Every freeride competition seems to start a little like this: 3-2-1—dropping! Not Red Bull Raid. Instead, things go a bit more like 3-2-1—start skinning. Before competitors can even think about hitting cliffs or stomping tricks on their line, they have to first reach it. Finding the blend between endurance racing and big mountain riding, Red Bull Raid is a unique human-powered approach to traditional freeriding events. It’s the same old gnarly skiing and snowboarding, just with a bit more pain and suffering.
This April, the event was brought to life at Squaw Valley Alpine Meadows. Capitalizing on Tahoe’s status as a freeriding hub, line choice for both the uphill and downhill sections was completely up to the rider, with creativity strongly encouraged.
Things kicked off at the base of Squaw’s Silverado lift on a quintessential California spring day. 60 competitors, broken into four different categories—men's ski, men's splitboard, women's ski, women's splitboard—were given the cue to transition into climb mode and start moving.
The final score was compiled from four scored components—two uphills and two downhills—each worth 100 points. First one up the hill got the full 100. The downhill score was a bit more nuanced. Each descent was judged on style, line, and control—similar to a normal freeride contest. Red Bull Raid reflects a snowsports industry that’s steadily focusing more on backcountry travel. All in all, it was just another way to earn your turns—and a nice chunk of change. To learn a little more about the experience and find out if the concept is viable elsewhere, we caught up with winner Daron Rahlves and third place finisher JT Holmes.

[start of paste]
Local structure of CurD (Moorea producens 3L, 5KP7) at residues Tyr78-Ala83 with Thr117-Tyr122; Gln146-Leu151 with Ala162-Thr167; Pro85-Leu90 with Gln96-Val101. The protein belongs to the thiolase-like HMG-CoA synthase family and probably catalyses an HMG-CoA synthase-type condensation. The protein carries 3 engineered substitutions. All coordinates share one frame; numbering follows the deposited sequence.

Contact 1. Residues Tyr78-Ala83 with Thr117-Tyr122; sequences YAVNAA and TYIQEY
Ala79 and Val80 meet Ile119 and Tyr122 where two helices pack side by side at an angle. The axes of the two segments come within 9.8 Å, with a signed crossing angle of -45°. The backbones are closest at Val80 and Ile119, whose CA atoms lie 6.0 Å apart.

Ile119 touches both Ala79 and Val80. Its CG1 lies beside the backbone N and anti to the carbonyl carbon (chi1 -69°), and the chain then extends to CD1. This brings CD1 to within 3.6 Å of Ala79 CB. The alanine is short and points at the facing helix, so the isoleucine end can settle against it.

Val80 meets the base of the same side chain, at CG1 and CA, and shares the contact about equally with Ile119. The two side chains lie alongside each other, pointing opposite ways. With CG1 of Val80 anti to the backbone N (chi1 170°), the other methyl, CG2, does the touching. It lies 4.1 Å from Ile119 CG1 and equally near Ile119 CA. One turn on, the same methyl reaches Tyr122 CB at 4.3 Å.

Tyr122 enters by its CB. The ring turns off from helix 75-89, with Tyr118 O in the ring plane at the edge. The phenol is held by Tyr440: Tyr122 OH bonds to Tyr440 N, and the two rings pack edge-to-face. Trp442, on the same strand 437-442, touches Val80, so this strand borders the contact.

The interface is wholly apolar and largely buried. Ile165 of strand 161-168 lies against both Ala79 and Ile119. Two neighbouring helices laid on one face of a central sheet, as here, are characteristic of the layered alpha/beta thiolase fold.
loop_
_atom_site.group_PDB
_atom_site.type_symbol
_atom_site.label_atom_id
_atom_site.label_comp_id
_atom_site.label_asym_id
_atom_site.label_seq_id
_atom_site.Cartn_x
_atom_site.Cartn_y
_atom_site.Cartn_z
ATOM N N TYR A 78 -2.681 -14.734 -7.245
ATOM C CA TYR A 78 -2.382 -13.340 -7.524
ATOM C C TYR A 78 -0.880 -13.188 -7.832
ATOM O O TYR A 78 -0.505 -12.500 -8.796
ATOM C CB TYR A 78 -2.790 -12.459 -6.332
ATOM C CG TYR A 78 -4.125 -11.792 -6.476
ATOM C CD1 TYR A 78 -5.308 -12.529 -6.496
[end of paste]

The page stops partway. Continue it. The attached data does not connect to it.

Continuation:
And they're off! The first step is to get into uphill mode. Red Bull Content Pool.
What was your first impression of Red Bull Raid?
DR: Rad backcountry style comp!I loved it and there was plenty of positive vibes from everyone who watched or participated.
JTH: My first impression is that Red Bull Raid was a heck of a lot of fun and there is a lot of potential for future events.
How brutal was it to earn your turns?
DR: The uphill was short but intense on breathing and maxing out physically. It made the skiing more fun for sure, but a great combo testing overall skill and strength.
JTH: Not so bad. It was more of a sprint than an endurance race. Even if you weren't in tip-top shape you could grind it out if you wanted it badly enough.
Daron Rahlves didn't shy away from Squaw's famous cliff features. Red Bull Content Pool.
The event was still a proper freeride competition, what was your strategy going into the downhill portion?
DR: Mine was to ski a smooth and fast line I could stick with air and then mix it with a more technical portion
JTH: My strategy was to ski boldly without falling. Both downhill (and uphill) scores were combined to calculate the winner, so it was key to be without mistakes.
After competing, what do you think of the concept? How could it grow?